Perhaps that is only natural. The conceit is a tenuous one. But the matter returns to press us for an answer in stanzas three and four. A long, floating, rather tenuous description of the light-headedness caused by occupying these high office blocks is anchored to a "they" or "we" in line 23 (That they become attentive, or we do ) The "they" must relate to the bureaucrats, who are becoming aware, or at least attentive. But aware of or attentive to what — their surroundings, the aggregate make-up of the buildings, their tough, intricate lives? Before the matter is resolved the "they" switches to "we", and this "we" is involved in the construction business: probably as architects, to judge from the poem's title.

And these architects have nothing to say on the earlier intellectual conceit, but develop another. They talk of constructing these webs of buildings, compare these buildings to whales (Caulked like great whales about us), and then view the buildings as endangered creatures whose sonic calls to each other (placid but unbearable melodies) reach out to fill the architects' thoughts. The deep hinterlands of incurved glass (presumably the office complexes) are now plunged into a submarine environment, or possibly we are so plunged if we recall the poem's first line. What does this mean?

Again it seems a transference, an acting out of the contents of the unconscious as though they were objective reality. Why consider the office blocks as whales? Because they are constructed of marine elements? Because they hide their inner structures to all but the architects? Because they are beautiful, inoffensive and doomed to extinction? These and other interpretations are possible, but the poem gives nothing away, ending only in a melancholy strangeness. What is being escaped from (unbearable melodies)?

Perhaps we should return to the beginning of the poem. The buildings are impatient, we are told, and are composed of materials that as cliffs are burdensome, underwritten as / It were with past days. They are heavy with a past that is cyclic: tides, storms, a continual grinding away of the rock into pebbles, erosion of the land and then a building of these pebbles into shingle and cliffed extensions of the land. But there is no sense of continuity in this, no joy in the endless fecundity of the natural world. On the contrary, both here (hoarse roar, burdensome, obdurate) and at the end of the poem (pleading and flailing, unbearable) the tone is subdued and stoical. What is being escaped from is human mortality: this is Dover Beach without the sustaining fidelity of love.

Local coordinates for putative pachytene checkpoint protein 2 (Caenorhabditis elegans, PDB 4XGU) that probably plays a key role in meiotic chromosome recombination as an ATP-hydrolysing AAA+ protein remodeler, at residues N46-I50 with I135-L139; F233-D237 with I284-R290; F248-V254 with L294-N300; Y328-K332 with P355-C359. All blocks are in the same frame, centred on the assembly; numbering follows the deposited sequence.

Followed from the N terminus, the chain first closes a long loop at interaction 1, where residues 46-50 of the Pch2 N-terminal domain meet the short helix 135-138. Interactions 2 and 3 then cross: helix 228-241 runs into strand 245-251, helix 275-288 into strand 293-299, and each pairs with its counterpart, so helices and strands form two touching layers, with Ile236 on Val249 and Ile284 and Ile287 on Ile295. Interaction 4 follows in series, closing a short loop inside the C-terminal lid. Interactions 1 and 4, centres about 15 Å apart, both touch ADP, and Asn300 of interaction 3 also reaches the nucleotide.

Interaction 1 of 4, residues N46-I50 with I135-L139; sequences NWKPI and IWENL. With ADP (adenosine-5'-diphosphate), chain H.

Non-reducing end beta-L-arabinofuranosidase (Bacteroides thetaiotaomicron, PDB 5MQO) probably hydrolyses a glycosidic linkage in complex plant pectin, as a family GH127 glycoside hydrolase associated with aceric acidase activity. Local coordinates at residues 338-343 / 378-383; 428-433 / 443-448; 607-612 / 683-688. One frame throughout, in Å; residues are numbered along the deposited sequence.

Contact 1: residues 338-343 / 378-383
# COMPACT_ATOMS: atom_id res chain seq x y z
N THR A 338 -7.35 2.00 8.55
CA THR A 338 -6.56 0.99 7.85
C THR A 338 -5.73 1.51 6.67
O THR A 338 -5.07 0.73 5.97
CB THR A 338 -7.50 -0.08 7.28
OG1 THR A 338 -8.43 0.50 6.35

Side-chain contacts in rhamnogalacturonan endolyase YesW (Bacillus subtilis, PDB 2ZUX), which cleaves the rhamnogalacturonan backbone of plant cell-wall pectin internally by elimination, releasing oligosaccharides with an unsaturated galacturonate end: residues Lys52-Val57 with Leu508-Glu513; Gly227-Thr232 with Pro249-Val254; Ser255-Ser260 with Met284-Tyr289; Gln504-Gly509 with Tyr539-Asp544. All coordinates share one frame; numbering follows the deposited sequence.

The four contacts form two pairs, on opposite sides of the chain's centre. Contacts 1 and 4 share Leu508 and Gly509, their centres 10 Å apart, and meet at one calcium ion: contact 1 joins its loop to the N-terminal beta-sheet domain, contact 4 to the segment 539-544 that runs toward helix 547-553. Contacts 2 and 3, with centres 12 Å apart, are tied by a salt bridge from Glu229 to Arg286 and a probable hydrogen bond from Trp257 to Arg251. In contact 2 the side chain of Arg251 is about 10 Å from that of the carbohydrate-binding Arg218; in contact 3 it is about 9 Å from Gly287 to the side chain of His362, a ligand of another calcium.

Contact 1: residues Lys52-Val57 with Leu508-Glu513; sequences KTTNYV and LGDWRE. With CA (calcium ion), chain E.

So we see the point of the first conceit. One aspect of the land, its tough silicate minerals, is projected onto bureaucrats to give them (and by extension all humankind) a durability and structure they would not otherwise possess. And the conceit is not continued because it is not believed in. The architects see further (on those cloudless, almost vacuumed afternoons) and realize that their creations are alien (though dressed as friends) and alienating (hinterlands of incurved glass), so that permanence is not desirable. It would be better (the second conceit) if buildings were as inoffensive and appealing as whales, which follow their hidden courses through the world. But of course the architects don't believe that, and have already realized that human affections are something different (these / Divisions persisting), though often ineffective (Calling at random like frail relations). The second conceit fades out into sonic music because it has already been discounted (indeed what we talk about).

Analysis: Symbols of the Personal Unconscious

The poem is certainly very convoluted, perhaps unnecessarily so, but suppose the above were indeed what we'd been trying to say. How well does the vocabulary support the conception? We distinguish symbols representing the animus from those of the anima: —

The Architects

But, as you'd expect, they are very
Impatient, the buildings, having much in them
Of the heavy surf of the North Sea, flurrying
The grit, lifting the pebbles, flinging them
With a hoarse roar against the aggregate

They are composed of — the cliffs higher of course,
More burdensome, underwritten as
It were with past days overcast
And glinting, obdurate, part of the
Silicate of tough lives, distant and intricate

As the whirring bureaucrats let in
And settled with coffee in the concrete pallets,
Awaiting the post and the department meeting —
Except that these do not know it, at least do not
Seems to, being busy, generally.